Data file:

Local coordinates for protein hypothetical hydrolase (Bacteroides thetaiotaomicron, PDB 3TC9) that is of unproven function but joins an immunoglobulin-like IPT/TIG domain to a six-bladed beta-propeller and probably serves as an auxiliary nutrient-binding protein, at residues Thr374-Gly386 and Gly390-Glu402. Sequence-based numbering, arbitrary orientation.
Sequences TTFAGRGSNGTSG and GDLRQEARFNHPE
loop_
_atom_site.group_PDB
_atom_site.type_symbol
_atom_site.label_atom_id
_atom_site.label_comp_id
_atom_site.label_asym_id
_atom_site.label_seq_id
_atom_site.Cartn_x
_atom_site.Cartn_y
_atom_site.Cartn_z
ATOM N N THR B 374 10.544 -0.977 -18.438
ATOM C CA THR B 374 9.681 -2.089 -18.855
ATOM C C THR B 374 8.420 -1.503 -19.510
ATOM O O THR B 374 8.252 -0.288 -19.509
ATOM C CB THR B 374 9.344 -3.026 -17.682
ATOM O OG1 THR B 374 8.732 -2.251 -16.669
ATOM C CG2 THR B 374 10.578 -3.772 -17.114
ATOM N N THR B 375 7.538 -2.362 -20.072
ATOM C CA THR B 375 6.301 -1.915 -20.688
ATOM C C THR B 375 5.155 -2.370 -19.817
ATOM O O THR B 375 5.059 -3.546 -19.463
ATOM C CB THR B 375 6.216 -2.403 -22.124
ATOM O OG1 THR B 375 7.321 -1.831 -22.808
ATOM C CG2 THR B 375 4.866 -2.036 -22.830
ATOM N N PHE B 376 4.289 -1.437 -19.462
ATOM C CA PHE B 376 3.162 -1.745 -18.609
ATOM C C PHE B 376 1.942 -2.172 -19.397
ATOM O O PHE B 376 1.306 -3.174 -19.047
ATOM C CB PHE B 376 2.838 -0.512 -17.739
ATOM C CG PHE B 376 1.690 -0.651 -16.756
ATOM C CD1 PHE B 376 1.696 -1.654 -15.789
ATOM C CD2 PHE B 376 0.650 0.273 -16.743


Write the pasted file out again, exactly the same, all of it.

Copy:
Local coordinates for protein hypothetical hydrolase (Bacteroides thetaiotaomicron, PDB 3TC9) that is of unproven function but joins an immunoglobulin-like IPT/TIG domain to a six-bladed beta-propeller and probably serves as an auxiliary nutrient-binding protein, at residues Thr374-Gly386 and Gly390-Glu402. Sequence-based numbering, arbitrary orientation.
Sequences TTFAGRGSNGTSG and GDLRQEARFNHPE
loop_
_atom_site.group_PDB
_atom_site.type_symbol
_atom_site.label_atom_id
_atom_site.label_comp_id
_atom_site.label_asym_id
_atom_site.label_seq_id
_atom_site.Cartn_x
_atom_site.Cartn_y
_atom_site.Cartn_z
ATOM N N THR B 374 10.544 -0.977 -18.438
ATOM C CA THR B 374 9.681 -2.089 -18.855
ATOM C C THR B 374 8.420 -1.503 -19.510
ATOM O O THR B 374 8.252 -0.288 -19.509
ATOM C CB THR B 374 9.344 -3.026 -17.682
ATOM O OG1 THR B 374 8.732 -2.251 -16.669
ATOM C CG2 THR B 374 10.578 -3.772 -17.114
ATOM N N THR B 375 7.538 -2.362 -20.072
ATOM C CA THR B 375 6.301 -1.915 -20.688
ATOM C C THR B 375 5.155 -2.370 -19.817
ATOM O O THR B 375 5.059 -3.546 -19.463
ATOM C CB THR B 375 6.216 -2.403 -22.124
ATOM O OG1 THR B 375 7.321 -1.831 -22.808
ATOM C CG2 THR B 375 4.866 -2.036 -22.830
ATOM N N PHE B 376 4.289 -1.437 -19.462
ATOM C CA PHE B 376 3.162 -1.745 -18.609
ATOM C C PHE B 376 1.942 -2.172 -19.397
ATOM O O PHE B 376 1.306 -3.174 -19.047
ATOM C CB PHE B 376 2.838 -0.512 -17.739
ATOM C CG PHE B 376 1.690 -0.651 -16.756
ATOM C CD1 PHE B 376 1.696 -1.654 -15.789
ATOM C CD2 PHE B 376 0.650 0.273 -16.743